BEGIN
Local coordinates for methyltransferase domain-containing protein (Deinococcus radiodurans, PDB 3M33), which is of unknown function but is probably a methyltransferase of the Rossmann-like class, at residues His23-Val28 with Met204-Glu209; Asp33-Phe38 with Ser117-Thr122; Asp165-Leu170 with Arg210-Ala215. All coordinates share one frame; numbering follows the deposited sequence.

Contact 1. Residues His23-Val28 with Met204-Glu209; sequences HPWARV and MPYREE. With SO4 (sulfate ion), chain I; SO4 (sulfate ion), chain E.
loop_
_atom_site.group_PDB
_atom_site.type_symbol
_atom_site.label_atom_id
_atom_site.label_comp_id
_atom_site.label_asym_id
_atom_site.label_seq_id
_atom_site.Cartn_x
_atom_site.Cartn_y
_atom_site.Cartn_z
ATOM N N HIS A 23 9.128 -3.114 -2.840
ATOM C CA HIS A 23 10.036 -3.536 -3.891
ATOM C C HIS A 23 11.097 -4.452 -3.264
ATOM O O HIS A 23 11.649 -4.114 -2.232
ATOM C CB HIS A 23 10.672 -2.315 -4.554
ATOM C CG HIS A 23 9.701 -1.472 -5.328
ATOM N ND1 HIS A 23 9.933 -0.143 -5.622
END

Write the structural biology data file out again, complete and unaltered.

Local coordinates for methyltransferase domain-containing protein (Deinococcus radiodurans, PDB 3M33), which is of unknown function but is probably a methyltransferase of the Rossmann-like class, at residues His23-Val28 with Met204-Glu209; Asp33-Phe38 with Ser117-Thr122; Asp165-Leu170 with Arg210-Ala215. All coordinates share one frame; numbering follows the deposited sequence.

Contact 1. Residues His23-Val28 with Met204-Glu209; sequences HPWARV and MPYREE. With SO4 (sulfate ion), chain I; SO4 (sulfate ion), chain E.
loop_
_atom_site.group_PDB
_atom_site.type_symbol
_atom_site.label_atom_id
_atom_site.label_comp_id
_atom_site.label_asym_id
_atom_site.label_seq_id
_atom_site.Cartn_x
_atom_site.Cartn_y
_atom_site.Cartn_z
ATOM N N HIS A 23 9.128 -3.114 -2.840
ATOM C CA HIS A 23 10.036 -3.536 -3.891
ATOM C C HIS A 23 11.097 -4.452 -3.264
ATOM O O HIS A 23 11.649 -4.114 -2.232
ATOM C CB HIS A 23 10.672 -2.315 -4.554
ATOM C CG HIS A 23 9.701 -1.472 -5.328
ATOM N ND1 HIS A 23 9.933 -0.143 -5.622